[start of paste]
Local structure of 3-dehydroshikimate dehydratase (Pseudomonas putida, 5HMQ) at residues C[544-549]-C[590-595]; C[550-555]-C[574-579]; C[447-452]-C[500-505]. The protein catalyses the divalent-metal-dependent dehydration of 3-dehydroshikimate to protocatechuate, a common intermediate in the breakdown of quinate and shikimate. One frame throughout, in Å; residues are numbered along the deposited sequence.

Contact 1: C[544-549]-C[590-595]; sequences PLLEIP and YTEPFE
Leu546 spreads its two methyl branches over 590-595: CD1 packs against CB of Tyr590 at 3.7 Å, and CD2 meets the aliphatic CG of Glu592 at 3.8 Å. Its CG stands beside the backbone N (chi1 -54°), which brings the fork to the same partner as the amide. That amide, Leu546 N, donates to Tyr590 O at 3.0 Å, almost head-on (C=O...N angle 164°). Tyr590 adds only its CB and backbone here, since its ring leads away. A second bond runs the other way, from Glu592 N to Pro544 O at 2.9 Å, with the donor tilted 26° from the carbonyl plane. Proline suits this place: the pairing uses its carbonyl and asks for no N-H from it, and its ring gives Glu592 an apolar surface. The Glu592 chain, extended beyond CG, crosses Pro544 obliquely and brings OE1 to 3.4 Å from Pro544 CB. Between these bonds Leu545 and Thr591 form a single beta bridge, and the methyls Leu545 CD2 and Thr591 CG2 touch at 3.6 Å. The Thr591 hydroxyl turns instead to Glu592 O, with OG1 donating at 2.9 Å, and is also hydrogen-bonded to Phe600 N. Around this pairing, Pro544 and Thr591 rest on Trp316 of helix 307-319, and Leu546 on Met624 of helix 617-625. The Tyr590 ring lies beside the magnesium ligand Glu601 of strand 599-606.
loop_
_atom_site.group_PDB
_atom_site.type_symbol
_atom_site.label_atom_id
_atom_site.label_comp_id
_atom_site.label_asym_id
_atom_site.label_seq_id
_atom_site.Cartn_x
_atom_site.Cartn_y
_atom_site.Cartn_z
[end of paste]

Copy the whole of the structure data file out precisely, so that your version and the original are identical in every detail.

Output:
Local structure of 3-dehydroshikimate dehydratase (Pseudomonas putida, 5HMQ) at residues C[544-549]-C[590-595]; C[550-555]-C[574-579]; C[447-452]-C[500-505]. The protein catalyses the divalent-metal-dependent dehydration of 3-dehydroshikimate to protocatechuate, a common intermediate in the breakdown of quinate and shikimate. One frame throughout, in Å; residues are numbered along the deposited sequence.

Contact 1: C[544-549]-C[590-595]; sequences PLLEIP and YTEPFE
Leu546 spreads its two methyl branches over 590-595: CD1 packs against CB of Tyr590 at 3.7 Å, and CD2 meets the aliphatic CG of Glu592 at 3.8 Å. Its CG stands beside the backbone N (chi1 -54°), which brings the fork to the same partner as the amide. That amide, Leu546 N, donates to Tyr590 O at 3.0 Å, almost head-on (C=O...N angle 164°). Tyr590 adds only its CB and backbone here, since its ring leads away. A second bond runs the other way, from Glu592 N to Pro544 O at 2.9 Å, with the donor tilted 26° from the carbonyl plane. Proline suits this place: the pairing uses its carbonyl and asks for no N-H from it, and its ring gives Glu592 an apolar surface. The Glu592 chain, extended beyond CG, crosses Pro544 obliquely and brings OE1 to 3.4 Å from Pro544 CB. Between these bonds Leu545 and Thr591 form a single beta bridge, and the methyls Leu545 CD2 and Thr591 CG2 touch at 3.6 Å. The Thr591 hydroxyl turns instead to Glu592 O, with OG1 donating at 2.9 Å, and is also hydrogen-bonded to Phe600 N. Around this pairing, Pro544 and Thr591 rest on Trp316 of helix 307-319, and Leu546 on Met624 of helix 617-625. The Tyr590 ring lies beside the magnesium ligand Glu601 of strand 599-606.
loop_
_atom_site.group_PDB
_atom_site.type_symbol
_atom_site.label_atom_id
_atom_site.label_comp_id
_atom_site.label_asym_id
_atom_site.label_seq_id
_atom_site.Cartn_x
_atom_site.Cartn_y
_atom_site.Cartn_z